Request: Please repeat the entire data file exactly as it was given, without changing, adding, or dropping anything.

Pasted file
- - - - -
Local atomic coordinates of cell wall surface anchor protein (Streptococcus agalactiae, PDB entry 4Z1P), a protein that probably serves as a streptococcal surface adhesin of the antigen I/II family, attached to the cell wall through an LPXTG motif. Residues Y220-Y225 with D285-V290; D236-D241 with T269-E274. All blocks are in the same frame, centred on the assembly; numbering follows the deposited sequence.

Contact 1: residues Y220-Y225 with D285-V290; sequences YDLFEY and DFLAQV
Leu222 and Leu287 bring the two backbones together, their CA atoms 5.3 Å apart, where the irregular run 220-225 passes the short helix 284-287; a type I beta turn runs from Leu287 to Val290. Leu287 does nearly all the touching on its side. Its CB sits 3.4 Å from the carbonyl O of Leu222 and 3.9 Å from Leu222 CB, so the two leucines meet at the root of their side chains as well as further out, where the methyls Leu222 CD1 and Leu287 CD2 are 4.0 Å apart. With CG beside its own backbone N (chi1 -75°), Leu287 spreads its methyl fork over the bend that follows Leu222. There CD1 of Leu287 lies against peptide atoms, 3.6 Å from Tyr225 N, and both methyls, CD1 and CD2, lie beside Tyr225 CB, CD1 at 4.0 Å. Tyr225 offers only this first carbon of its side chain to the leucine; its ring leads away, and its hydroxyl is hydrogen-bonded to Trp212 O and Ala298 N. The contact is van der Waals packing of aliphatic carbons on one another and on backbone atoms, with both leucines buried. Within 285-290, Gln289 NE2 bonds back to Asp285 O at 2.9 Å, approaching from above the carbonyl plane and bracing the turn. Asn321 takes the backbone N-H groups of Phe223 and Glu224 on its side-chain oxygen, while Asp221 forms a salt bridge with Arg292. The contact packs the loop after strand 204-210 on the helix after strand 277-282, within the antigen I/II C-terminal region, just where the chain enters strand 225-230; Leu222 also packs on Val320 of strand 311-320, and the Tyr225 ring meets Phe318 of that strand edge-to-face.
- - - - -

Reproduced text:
Local atomic coordinates of cell wall surface anchor protein (Streptococcus agalactiae, PDB entry 4Z1P), a protein that probably serves as a streptococcal surface adhesin of the antigen I/II family, attached to the cell wall through an LPXTG motif. Residues Y220-Y225 with D285-V290; D236-D241 with T269-E274. All blocks are in the same frame, centred on the assembly; numbering follows the deposited sequence.

Contact 1: residues Y220-Y225 with D285-V290; sequences YDLFEY and DFLAQV
Leu222 and Leu287 bring the two backbones together, their CA atoms 5.3 Å apart, where the irregular run 220-225 passes the short helix 284-287; a type I beta turn runs from Leu287 to Val290. Leu287 does nearly all the touching on its side. Its CB sits 3.4 Å from the carbonyl O of Leu222 and 3.9 Å from Leu222 CB, so the two leucines meet at the root of their side chains as well as further out, where the methyls Leu222 CD1 and Leu287 CD2 are 4.0 Å apart. With CG beside its own backbone N (chi1 -75°), Leu287 spreads its methyl fork over the bend that follows Leu222. There CD1 of Leu287 lies against peptide atoms, 3.6 Å from Tyr225 N, and both methyls, CD1 and CD2, lie beside Tyr225 CB, CD1 at 4.0 Å. Tyr225 offers only this first carbon of its side chain to the leucine; its ring leads away, and its hydroxyl is hydrogen-bonded to Trp212 O and Ala298 N. The contact is van der Waals packing of aliphatic carbons on one another and on backbone atoms, with both leucines buried. Within 285-290, Gln289 NE2 bonds back to Asp285 O at 2.9 Å, approaching from above the carbonyl plane and bracing the turn. Asn321 takes the backbone N-H groups of Phe223 and Glu224 on its side-chain oxygen, while Asp221 forms a salt bridge with Arg292. The contact packs the loop after strand 204-210 on the helix after strand 277-282, within the antigen I/II C-terminal region, just where the chain enters strand 225-230; Leu222 also packs on Val320 of strand 311-320, and the Tyr225 ring meets Phe318 of that strand edge-to-face.